Tuesday, January 13, 2015

It was almost...

...a year ago, in April, 2014, that the Northwestern football team voted on whether or not to form a union. We still don't know the answer, but I can guess: a resounding "no."

I thought of this after reading two pieces on the subject in the last couple of days, "A Threat to Unionize, and Then Benefits Trickle In for Players," and Joe Nocera's column in the Times today, "Playing College Moneyball."

Kain Colter, who organized the union movement at Northwestern, is quoted in the first article (all emphasis mine):

“I mean, as a fan, it’s great fun, I love the college game,” he said of college bowl madness. “But the incredible money underlines that we are truly the engines of a multibillion-dollar industry.

In the second piece, Joe Nocera says:

On media day — yes, the College Football Playoff held a media day, just like the pros do in advance of the Super Bowl — several players noted all the money swirling around them, and wondered why they weren’t getting any of it. Bill Plaschke, the longtime sports columnist for The Los Angeles Times, wrote afterward that the playoff system had changed his view that a college education was reward enough for college athletes. He described media day as “the day college football officially turned pro,” and he added that it “truly seems ridiculous that the players are not sharing even a small piece of this value they create.”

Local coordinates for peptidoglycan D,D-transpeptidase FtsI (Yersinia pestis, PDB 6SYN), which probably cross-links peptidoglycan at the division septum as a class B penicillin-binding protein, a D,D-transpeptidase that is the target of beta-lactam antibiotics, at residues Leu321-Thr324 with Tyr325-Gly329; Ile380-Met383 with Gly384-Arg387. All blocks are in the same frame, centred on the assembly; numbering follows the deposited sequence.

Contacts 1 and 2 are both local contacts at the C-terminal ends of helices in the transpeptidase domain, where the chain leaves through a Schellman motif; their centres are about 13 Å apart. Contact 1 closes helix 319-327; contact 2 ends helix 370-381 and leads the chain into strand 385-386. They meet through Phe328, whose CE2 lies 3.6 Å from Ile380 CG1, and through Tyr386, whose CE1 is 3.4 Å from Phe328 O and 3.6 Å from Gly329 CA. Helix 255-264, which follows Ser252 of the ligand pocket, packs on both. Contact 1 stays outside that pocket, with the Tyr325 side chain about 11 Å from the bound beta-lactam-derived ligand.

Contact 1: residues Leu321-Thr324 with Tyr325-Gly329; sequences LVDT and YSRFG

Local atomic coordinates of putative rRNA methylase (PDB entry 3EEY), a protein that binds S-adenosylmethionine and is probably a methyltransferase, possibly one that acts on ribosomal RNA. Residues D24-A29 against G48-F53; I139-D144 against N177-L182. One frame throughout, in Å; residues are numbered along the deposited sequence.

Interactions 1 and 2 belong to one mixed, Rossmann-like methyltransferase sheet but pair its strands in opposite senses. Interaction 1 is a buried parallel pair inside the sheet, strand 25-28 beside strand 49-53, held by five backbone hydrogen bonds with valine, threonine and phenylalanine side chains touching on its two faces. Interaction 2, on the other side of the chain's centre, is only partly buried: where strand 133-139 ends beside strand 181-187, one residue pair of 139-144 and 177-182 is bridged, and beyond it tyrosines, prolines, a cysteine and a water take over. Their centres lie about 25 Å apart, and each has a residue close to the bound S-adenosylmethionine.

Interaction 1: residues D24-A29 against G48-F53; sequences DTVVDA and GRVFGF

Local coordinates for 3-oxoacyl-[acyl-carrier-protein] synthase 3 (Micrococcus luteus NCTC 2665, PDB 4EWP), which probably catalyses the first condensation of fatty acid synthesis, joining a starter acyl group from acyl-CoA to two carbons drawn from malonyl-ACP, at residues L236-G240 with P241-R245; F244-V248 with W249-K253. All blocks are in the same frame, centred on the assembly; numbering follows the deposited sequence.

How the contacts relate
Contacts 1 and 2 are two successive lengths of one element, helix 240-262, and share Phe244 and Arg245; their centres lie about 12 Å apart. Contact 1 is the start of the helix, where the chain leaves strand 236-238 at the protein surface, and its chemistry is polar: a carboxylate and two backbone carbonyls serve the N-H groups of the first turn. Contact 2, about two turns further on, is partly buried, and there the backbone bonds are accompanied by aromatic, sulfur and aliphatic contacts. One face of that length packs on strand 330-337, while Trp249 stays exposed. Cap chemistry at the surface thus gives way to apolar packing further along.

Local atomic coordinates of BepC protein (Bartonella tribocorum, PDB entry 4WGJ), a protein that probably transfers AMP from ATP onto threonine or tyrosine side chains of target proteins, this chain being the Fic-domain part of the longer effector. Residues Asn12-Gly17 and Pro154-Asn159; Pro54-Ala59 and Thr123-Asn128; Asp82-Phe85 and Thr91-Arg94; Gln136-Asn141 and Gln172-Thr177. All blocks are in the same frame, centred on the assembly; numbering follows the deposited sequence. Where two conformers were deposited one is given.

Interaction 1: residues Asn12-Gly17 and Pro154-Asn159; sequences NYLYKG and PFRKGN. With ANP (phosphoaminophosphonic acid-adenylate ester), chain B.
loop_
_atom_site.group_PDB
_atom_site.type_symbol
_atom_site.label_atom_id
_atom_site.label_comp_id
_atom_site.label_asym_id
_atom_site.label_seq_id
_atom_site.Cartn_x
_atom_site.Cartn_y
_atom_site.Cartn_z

And from another piece in the Times last spring, "Waiting Game Follows Union Vote by Northwestern Players":

Northwestern officials strongly oppose the formation of a union, and many of them, from the president to the football coach, Pat Fitzgerald, have urged the players to vote no.

And I think that's one of the reasons I've lost interest in college football. (The primary one is, of course, that I follow so much high school football that it leaves me literally no time for the college -- or pro -- game.) But also, as a (sort of) alumnus of Northwestern, I've soured a little on the program ever since the university's highest paid employee -- Fitzgerald -- took such a stand against sharing any of his compensation with the players who actually produce all that revenue. What an a*****e!

So put me firmly in the camp with those who would like to see college athletes form unions and get paid. Surprised? (I didn't think so.)

But here is a surprise: I don't expect anything to happen anytime soon. Why? Because the only actors in this drama who could actually make something happen are the players themselves, and they're not going to do it. 

Why do I think this? Because I've been around high school football for so long now, and I've seen so many of these kids and their parents up close that I've decided that the vast majority of them would give their left you-know-what to play Division I football. In fact, many of them would give their left you-know-what to play Division III football. And they're happy to do it for free.

College and pro football players are being exploited by universities and the NFL. But the problem is, they don't mind being exploited. In fact, they can't get enough of it. Nothing will change in the college or pro game until the players decide to change it. And that's not happening anytime soon.

If Karl Marx were alive today I think he'd say something like, "Athletes of the NCAA and NFL unite! You have nothing to lose but your chains." (Only he'd say it better.)

But do you know what the players would say? "Who asked you, old man?"

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